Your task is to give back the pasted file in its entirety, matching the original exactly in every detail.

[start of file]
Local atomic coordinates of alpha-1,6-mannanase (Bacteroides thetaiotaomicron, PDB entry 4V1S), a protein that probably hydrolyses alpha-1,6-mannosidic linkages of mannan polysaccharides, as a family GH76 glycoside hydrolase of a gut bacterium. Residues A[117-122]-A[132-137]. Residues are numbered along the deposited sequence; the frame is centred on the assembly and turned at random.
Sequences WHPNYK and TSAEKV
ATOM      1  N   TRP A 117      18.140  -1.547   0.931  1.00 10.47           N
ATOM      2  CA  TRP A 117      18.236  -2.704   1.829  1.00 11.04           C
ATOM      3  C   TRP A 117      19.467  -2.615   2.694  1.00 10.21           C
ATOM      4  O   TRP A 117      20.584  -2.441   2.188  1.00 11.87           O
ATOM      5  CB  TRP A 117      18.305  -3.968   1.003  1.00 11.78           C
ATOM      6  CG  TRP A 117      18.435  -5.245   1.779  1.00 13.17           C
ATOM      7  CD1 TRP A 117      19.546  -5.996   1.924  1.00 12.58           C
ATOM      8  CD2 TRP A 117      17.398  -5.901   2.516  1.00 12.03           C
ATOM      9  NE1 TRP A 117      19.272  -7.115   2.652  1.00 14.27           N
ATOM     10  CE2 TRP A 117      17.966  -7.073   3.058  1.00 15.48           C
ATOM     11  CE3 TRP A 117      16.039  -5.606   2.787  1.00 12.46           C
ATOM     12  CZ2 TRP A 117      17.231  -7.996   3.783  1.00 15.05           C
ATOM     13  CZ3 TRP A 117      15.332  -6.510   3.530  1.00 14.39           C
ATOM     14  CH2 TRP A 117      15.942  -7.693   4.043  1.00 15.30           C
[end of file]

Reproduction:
Local atomic coordinates of alpha-1,6-mannanase (Bacteroides thetaiotaomicron, PDB entry 4V1S), a protein that probably hydrolyses alpha-1,6-mannosidic linkages of mannan polysaccharides, as a family GH76 glycoside hydrolase of a gut bacterium. Residues A[117-122]-A[132-137]. Residues are numbered along the deposited sequence; the frame is centred on the assembly and turned at random.
Sequences WHPNYK and TSAEKV
ATOM      1  N   TRP A 117      18.140  -1.547   0.931  1.00 10.47           N
ATOM      2  CA  TRP A 117      18.236  -2.704   1.829  1.00 11.04           C
ATOM      3  C   TRP A 117      19.467  -2.615   2.694  1.00 10.21           C
ATOM      4  O   TRP A 117      20.584  -2.441   2.188  1.00 11.87           O
ATOM      5  CB  TRP A 117      18.305  -3.968   1.003  1.00 11.78           C
ATOM      6  CG  TRP A 117      18.435  -5.245   1.779  1.00 13.17           C
ATOM      7  CD1 TRP A 117      19.546  -5.996   1.924  1.00 12.58           C
ATOM      8  CD2 TRP A 117      17.398  -5.901   2.516  1.00 12.03           C
ATOM      9  NE1 TRP A 117      19.272  -7.115   2.652  1.00 14.27           N
ATOM     10  CE2 TRP A 117      17.966  -7.073   3.058  1.00 15.48           C
ATOM     11  CE3 TRP A 117      16.039  -5.606   2.787  1.00 12.46           C
ATOM     12  CZ2 TRP A 117      17.231  -7.996   3.783  1.00 15.05           C
ATOM     13  CZ3 TRP A 117      15.332  -6.510   3.530  1.00 14.39           C
ATOM     14  CH2 TRP A 117      15.942  -7.693   4.043  1.00 15.30           C